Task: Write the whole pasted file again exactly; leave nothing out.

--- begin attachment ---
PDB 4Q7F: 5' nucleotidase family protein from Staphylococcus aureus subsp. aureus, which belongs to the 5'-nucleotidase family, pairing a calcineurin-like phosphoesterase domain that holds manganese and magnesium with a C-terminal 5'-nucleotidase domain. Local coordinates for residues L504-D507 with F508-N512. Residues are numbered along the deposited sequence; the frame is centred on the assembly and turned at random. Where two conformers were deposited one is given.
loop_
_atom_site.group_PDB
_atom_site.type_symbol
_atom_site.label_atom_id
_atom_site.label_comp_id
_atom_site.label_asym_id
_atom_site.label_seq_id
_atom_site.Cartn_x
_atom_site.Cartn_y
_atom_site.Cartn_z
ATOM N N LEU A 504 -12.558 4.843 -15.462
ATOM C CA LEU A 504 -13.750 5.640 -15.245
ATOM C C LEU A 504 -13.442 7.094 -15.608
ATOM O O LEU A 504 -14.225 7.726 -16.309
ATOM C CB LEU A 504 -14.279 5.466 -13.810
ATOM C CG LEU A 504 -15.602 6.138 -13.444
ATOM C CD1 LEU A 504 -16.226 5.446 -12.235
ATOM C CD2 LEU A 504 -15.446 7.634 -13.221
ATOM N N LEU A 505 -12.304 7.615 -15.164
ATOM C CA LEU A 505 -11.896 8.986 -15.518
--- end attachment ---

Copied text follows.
PDB 4Q7F: 5' nucleotidase family protein from Staphylococcus aureus subsp. aureus, which belongs to the 5'-nucleotidase family, pairing a calcineurin-like phosphoesterase domain that holds manganese and magnesium with a C-terminal 5'-nucleotidase domain. Local coordinates for residues L504-D507 with F508-N512. Residues are numbered along the deposited sequence; the frame is centred on the assembly and turned at random. Where two conformers were deposited one is given.
loop_
_atom_site.group_PDB
_atom_site.type_symbol
_atom_site.label_atom_id
_atom_site.label_comp_id
_atom_site.label_asym_id
_atom_site.label_seq_id
_atom_site.Cartn_x
_atom_site.Cartn_y
_atom_site.Cartn_z
ATOM N N LEU A 504 -12.558 4.843 -15.462
ATOM C CA LEU A 504 -13.750 5.640 -15.245
ATOM C C LEU A 504 -13.442 7.094 -15.608
ATOM O O LEU A 504 -14.225 7.726 -16.309
ATOM C CB LEU A 504 -14.279 5.466 -13.810
ATOM C CG LEU A 504 -15.602 6.138 -13.444
ATOM C CD1 LEU A 504 -16.226 5.446 -12.235
ATOM C CD2 LEU A 504 -15.446 7.634 -13.221
ATOM N N LEU A 505 -12.304 7.615 -15.164
ATOM C CA LEU A 505 -11.896 8.986 -15.518